The inhabitants of Puerto Rico, Guam, the Northern Mariana Islands, and the U.S. Virgin Islands are full U.S. citizens, and they have elected governments that handle their local matters under constitutions approved by Congress. This makes them organized unincorporated territories.

American Samoa also has its own elected government, but theirs was set up by the U.S. Department of the Interior. Another political oddity that makes American Samoa special is the fact that its inhabitants are not U.S. citizens – they are U.S. nationals. This strange distinction means they can travel and live in the United States just like any American, but if they want to be able to vote, they have to apply for citizenship just like any immigrant.

Why this strange distinction? I’m not sure, and I couldn’t find a proper answer in a Google search, but I do have an educated guess. Samoan society traditionally is based on the matai system, which is essentially a system of nobility. The U.S. Constitution bans the creation of any system of nobility, so maybe this peculiarity is a way to preserve the matai system? Whatever the reason, there is currently a lawsuit making the rounds in the U.S. court system seeking to end this distinction and make all American Samoans U.S. citizens.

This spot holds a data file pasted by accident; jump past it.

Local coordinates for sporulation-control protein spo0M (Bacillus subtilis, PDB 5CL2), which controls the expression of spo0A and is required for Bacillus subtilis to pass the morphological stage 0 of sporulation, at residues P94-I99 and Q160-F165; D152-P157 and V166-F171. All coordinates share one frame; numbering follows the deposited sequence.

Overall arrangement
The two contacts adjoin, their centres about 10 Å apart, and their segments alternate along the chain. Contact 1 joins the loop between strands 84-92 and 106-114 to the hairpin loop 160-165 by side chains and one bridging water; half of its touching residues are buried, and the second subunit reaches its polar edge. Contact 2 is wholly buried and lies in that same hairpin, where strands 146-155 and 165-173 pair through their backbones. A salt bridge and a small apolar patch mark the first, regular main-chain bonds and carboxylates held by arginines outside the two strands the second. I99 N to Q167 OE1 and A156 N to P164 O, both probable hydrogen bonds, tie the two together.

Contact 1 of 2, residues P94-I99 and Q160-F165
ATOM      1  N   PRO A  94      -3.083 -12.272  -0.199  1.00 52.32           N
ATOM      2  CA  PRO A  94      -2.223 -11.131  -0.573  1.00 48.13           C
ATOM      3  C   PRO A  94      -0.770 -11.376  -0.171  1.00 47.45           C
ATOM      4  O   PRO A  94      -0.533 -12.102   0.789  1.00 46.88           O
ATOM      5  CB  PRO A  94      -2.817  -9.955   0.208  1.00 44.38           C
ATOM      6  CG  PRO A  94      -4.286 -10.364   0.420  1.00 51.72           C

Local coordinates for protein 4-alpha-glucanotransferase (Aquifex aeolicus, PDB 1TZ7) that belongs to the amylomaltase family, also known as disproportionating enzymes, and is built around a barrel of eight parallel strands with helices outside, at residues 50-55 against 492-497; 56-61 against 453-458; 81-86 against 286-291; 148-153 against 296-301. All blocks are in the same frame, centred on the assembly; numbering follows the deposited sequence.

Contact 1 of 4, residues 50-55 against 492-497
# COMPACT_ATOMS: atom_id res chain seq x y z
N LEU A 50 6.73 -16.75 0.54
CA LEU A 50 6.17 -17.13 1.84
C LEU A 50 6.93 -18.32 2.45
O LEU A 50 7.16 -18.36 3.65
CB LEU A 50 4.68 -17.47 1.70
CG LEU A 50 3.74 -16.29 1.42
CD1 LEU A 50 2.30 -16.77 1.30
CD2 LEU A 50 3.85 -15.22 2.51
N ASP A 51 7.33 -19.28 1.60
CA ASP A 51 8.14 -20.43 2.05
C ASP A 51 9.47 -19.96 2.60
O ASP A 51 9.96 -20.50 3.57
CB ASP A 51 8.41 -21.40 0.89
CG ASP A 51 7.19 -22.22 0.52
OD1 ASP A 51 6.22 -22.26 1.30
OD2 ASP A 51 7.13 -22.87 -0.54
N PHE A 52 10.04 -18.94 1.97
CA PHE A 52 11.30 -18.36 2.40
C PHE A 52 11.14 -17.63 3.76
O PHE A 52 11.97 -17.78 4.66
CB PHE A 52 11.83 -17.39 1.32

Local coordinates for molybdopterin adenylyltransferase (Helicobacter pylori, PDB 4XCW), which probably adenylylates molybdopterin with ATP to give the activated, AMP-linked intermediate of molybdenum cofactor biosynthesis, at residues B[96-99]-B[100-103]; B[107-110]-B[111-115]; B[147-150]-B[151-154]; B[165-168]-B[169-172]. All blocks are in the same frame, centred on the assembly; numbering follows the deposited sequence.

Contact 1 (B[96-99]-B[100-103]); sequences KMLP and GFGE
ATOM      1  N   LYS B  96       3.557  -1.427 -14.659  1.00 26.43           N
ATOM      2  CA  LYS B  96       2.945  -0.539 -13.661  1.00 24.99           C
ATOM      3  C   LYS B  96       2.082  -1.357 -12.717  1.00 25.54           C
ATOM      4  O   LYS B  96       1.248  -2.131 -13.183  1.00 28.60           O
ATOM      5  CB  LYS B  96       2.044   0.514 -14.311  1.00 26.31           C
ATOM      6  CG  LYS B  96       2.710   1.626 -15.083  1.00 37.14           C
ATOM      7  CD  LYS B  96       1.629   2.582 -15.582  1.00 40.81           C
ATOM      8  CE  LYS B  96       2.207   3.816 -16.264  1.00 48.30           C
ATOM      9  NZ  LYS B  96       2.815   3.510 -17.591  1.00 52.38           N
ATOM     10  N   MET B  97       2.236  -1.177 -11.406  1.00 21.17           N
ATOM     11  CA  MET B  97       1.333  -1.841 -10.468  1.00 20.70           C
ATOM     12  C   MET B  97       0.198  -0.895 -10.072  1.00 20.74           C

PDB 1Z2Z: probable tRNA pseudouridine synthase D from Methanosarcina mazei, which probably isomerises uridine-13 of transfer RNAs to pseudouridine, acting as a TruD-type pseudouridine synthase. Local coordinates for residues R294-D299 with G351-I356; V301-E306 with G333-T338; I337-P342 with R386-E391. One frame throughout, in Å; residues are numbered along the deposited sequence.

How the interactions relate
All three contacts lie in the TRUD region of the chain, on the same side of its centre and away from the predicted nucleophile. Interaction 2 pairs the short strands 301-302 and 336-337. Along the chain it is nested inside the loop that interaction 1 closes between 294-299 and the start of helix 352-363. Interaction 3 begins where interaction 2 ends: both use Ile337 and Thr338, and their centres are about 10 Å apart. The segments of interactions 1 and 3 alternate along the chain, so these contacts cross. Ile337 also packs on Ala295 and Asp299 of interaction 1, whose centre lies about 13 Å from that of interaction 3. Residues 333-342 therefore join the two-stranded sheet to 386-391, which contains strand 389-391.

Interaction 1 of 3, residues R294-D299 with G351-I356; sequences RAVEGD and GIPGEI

Lastly, there are eight additional tiny islands in the middle of nowhere that are counted as unorganized unincorporated territories. Like Puerto Rico or Guam, they are not technically a part of the United States but are under U.S. control, and like Palmyra Atoll, they are tiny islands that are either uninhabited or have very tiny populations (the most populous has only 150 inhabitants), and so they have no formal government. These are: Baker Island, Howland Island, Jarvis Island, Johnston Atoll, Kingman Reef, Midway Atoll, Navassa Island, and Wake Island.